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/ 5 Tips to Build a DIY Summer House
There are lots of ways to make use of your garden to gain more space in your home. A popular one is the summer house for a number of reasons – and one of those is that it is easier to do as a DIY project than other types of extension. There are still some things to consider if you go down this route and here are five of the top ones.
In most cases, a summer house isn’t going to run into planning permission issues, but it is always best to check it out for your exact location. A lot of what might cause a problem centres around the size of the summer house and how close it is to other properties. If the summer house is less than 15m square and is lower than 2.5 metres in height, you probably won’t have any problems.
It is always best to check with your local authority to make sure no rules apply. It is unlikely you will need planning permission but better to find out before than afterwards – if it is needed and not received, the council can make you take down the structure. If for some reason you do need planning permission, the process normally takes 4-6 weeks depending on the council.
Once you have an idea about the size of the summer house, you can next decide about the building material. Timber frames are a hugely popular option at the moment and you can get kits that make the whole process very simple. That way you don’t have to worry about whether everything is measured right or if you have missed out on anything – you simply order the kit and it is delivered then you put it together.
Also, consider finishing options when you are looking at these. Most will offer options around wood cladding and this is a great option. These types of structure look great and are easy to maintain. You can treat them to keep the colour as it is or simply leave it to mature naturally.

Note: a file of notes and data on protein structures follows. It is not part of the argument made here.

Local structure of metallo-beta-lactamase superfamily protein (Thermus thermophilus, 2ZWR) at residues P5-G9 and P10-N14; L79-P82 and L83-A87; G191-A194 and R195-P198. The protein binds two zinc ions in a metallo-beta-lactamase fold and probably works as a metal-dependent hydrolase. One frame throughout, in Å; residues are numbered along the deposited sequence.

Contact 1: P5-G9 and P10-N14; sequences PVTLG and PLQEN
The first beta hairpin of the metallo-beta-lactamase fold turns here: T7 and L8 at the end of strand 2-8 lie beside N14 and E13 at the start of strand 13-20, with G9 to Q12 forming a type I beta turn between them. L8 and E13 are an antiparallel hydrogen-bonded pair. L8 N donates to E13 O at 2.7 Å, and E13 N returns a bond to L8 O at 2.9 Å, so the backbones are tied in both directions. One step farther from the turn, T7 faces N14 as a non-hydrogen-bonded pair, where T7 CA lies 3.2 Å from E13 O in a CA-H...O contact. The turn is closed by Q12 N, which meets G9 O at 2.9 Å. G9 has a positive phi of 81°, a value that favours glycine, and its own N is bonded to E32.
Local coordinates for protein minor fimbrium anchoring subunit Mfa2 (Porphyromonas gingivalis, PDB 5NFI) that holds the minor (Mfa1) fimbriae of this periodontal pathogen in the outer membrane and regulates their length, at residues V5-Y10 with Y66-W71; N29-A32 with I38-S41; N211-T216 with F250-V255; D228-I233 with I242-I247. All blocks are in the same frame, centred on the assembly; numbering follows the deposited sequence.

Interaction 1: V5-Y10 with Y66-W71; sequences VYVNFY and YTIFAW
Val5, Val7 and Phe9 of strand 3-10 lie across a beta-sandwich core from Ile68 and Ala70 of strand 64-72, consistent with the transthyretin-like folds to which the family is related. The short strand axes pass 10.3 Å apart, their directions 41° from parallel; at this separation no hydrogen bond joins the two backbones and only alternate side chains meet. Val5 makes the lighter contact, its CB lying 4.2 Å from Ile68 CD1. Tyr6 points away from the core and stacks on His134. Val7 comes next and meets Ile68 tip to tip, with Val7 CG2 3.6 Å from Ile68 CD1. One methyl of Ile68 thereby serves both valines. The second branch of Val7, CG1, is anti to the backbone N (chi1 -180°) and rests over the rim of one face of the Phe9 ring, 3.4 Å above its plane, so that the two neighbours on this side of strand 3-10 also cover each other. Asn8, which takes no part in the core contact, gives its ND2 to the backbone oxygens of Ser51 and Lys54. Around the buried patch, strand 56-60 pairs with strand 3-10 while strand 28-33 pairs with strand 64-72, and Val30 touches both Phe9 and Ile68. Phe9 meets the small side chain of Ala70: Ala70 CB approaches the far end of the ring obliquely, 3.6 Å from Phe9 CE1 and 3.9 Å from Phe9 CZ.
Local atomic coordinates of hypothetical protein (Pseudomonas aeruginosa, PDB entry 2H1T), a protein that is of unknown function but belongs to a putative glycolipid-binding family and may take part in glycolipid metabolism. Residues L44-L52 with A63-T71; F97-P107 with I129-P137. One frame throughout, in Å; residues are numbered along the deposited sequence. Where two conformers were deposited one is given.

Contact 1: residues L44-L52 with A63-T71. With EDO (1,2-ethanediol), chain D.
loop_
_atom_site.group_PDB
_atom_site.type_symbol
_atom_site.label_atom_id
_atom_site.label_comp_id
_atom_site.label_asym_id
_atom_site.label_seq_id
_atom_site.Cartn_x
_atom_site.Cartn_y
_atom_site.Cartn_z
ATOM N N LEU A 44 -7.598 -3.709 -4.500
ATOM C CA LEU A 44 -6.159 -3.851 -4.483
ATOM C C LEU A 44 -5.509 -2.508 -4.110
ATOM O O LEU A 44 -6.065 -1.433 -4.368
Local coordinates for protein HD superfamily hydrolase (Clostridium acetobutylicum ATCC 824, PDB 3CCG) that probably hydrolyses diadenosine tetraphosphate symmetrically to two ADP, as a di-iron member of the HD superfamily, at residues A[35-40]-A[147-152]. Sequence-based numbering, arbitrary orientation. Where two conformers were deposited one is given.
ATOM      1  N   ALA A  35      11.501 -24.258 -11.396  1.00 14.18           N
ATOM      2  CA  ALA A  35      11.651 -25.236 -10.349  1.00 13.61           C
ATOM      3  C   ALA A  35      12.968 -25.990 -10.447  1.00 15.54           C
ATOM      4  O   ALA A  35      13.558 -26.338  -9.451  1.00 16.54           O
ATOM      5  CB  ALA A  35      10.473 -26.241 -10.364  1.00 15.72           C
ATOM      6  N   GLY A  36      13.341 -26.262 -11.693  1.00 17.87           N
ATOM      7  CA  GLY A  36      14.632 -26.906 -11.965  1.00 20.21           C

Finally, think about the roofing of the summer house. Most experts recommend either a very thick roofing felt or multiple layers. Roofing nails are used to add it to the timber frame and mean the whole process is a simple one.
It is true that the foundation is key to any structure, including a summer house. You need to look at the options and decide which is going to best suit your aims for the summer house as well as your budget. Concrete bases are more durable and will last the longest while a slab base is more cost effective and easier to move if you ever needed to.
You do want a flat surface on which to lay your foundation, so some preparation work might be needed. You can also easily get ready to mix concrete if you want to use this to lay the slabs in or to form the base.
Once you have your frame, roofing and foundation in place, you can spend a bit of time thinking about the fun parts – the finishing touches. Windows and doors come into this category, although you may sort them when you arrange for the kit. Double glazing can be a good option if you want the building to be usable all year round – this helps keeps the heat in and makes them comfortable and secure.
You can also look at the other touches such as the interior decorating and the furniture you want to put into the space. This will depend on what you plan to use it for – home offices are a popular example of an ideal use for a summer house.
Unless you are a qualified electrician, you will need a professional for this part of the project. If you want to have power to the summer house, you will need an electrician to create a connection to the mains in the house. They will also add things like light fittings and switches and sockets. That way you can use the room for whatever you want and easily add electrical heating if needed.